Creating a Millennial-Friendly Workplace: Tips from Kimberly-Clark Thinkstock

Creating a Millennial-Friendly Workplace: Tips from Kimberly-Clark

The good news: it’s not all about the money. 

Millennials are the largest generation in the workforce today, making up 50% of the candidates for open positions. Manufacturing employers are competing for top talent against technology giants and startups. To attract the best candidates in a tightening job market, businesses must demonstrate they understand their values and needs.

The good news: it’s not all about the money. A 2015 survey by Accenture found 59% of recent graduates said they would rather work in a company with a positive social atmosphere than a place with a higher salary, and 52% said they would forego some compensation to work at a company with a strong commitment to the environment or the social impact of its products and services. 

Come to think of it, wouldn’t we all like to work for an organization that offers a positive work environment and believes in doing right in addition to doing well?  I expect most of us do. And that’s why emphasizing organizational values and policies that appeal to millennials entering the labor market can help businesses attract and retain a diverse range of top talent.

What are millennials looking for in a workplace? Dig down and you’ll discover factors that should appeal to top performers in any generational group. Eighty-seven percent of millennials in a recent Gallup poll rated "professional or career growth and development opportunities” as an important factor in their jobs.  That’s why it’s critical for manufacturers to let employees know how they're doing by providing honest feedback in real time and highlighting positive contributions or improvements on key competencies.  

One of the most effective ways employers can do this is by creating or enhancing training and development programs. These programs may include on-the-job training, continuing education, and workshops that help employees develop themselves even further. Implementing structured systems will keep millennial employees satisfied and they will be more likely to stay with their employer.

For example, Kimberly-Clark’s Paris, Texas mill offers a three-month certificate  program with the local junior college, which enables equipment  operators to gain mechanical problem solving skills, positioning them for promotion to more senior level positions once the course is complete.

Another way employers can attract and retain millennials is by creating a work environment that encourages healthy work/life integration. At Kimberly-Clark, in addition to flexible and work-from-home schedules for our corporate office employees, we provide wellness programs and onsite fitness facilities for all employees. Our Live Well program includes quarterly lunch-and-learns with health professionals from local communities, free health assessments, and sponsoring employees in local fitness events like 5Ks, marathons and triathlons. The company operates exercise facilities at many of its locations, including manufacturing sites, and offers group exercise classes, personal training and massage therapy.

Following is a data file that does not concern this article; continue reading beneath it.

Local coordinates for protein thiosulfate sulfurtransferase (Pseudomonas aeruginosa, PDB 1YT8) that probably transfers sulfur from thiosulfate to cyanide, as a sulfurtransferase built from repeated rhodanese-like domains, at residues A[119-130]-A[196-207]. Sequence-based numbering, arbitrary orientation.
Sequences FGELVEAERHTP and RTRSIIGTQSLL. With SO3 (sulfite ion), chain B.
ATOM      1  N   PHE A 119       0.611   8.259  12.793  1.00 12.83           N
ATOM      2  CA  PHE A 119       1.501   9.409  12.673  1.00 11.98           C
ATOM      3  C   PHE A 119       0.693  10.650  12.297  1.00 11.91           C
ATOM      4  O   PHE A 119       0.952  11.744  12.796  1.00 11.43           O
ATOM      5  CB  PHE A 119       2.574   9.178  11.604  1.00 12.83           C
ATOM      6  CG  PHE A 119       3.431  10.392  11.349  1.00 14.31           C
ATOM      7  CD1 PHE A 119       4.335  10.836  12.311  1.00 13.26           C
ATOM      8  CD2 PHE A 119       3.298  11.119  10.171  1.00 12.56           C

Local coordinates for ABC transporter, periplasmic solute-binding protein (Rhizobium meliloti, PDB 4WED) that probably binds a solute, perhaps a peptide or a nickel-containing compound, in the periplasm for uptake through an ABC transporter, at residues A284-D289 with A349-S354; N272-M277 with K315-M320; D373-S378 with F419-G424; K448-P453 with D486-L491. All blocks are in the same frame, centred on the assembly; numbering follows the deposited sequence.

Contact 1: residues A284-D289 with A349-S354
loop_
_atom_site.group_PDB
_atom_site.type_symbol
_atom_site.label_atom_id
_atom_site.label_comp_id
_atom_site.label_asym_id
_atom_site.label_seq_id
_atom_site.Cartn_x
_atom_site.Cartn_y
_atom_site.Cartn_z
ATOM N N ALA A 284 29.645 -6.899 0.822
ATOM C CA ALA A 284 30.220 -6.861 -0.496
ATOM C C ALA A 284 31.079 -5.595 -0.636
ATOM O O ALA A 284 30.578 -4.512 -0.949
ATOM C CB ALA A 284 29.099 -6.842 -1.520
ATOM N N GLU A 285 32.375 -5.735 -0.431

Kimberly-Clark also participates in the National Bike Challenge to encourage people to bike to work. We offer bike parking at our locations, a fleet of loaner bikes employees can use, bike paths at our facilities, showers, and bicycle commuter tax benefits where they are available.

To engage potential millennial recruits, it’s important for employers to convey that they’re open to new ideas and approaches. Kimberly-Clark recently launched the “Welcome Original Thinkers” program designed to spotlight the value we place on innovative ideas and our openness to different thinking styles to build our businesses and brands.  Aimed at attracting talented candidates to our company, the program includes an online quiz that helps people discover their individual thinking styles and apply this knowledge to career success.

Your organization’s social impact and commitment is an important factor. Millennials want to take on missions bigger than themselves. In your recruiting efforts and day-to-day communications, emphasize how your business is making a difference and operating in a socially responsible way. 

On our recruiting website and in our corporate sustainability report, we celebrate how we deliver essentials like Huggies diapers and Kleenex facial tissue to make lives better for millions of people around the world.  And we talk about how we do it sustainably and responsibly, by respecting the environment as well as the communities we serve.

Remember that millennials don’t work for you—they work with you. Millennials expect their workplace to be collaborative and to embrace their values and idealism. They want to contribute and feel their contributions are valued and recognized. Understanding the factors that are important to them will help employers attract, retain and keep the millennial talent that continues to shape the future of the business world.

And it works for us Baby Boomers as well.

 

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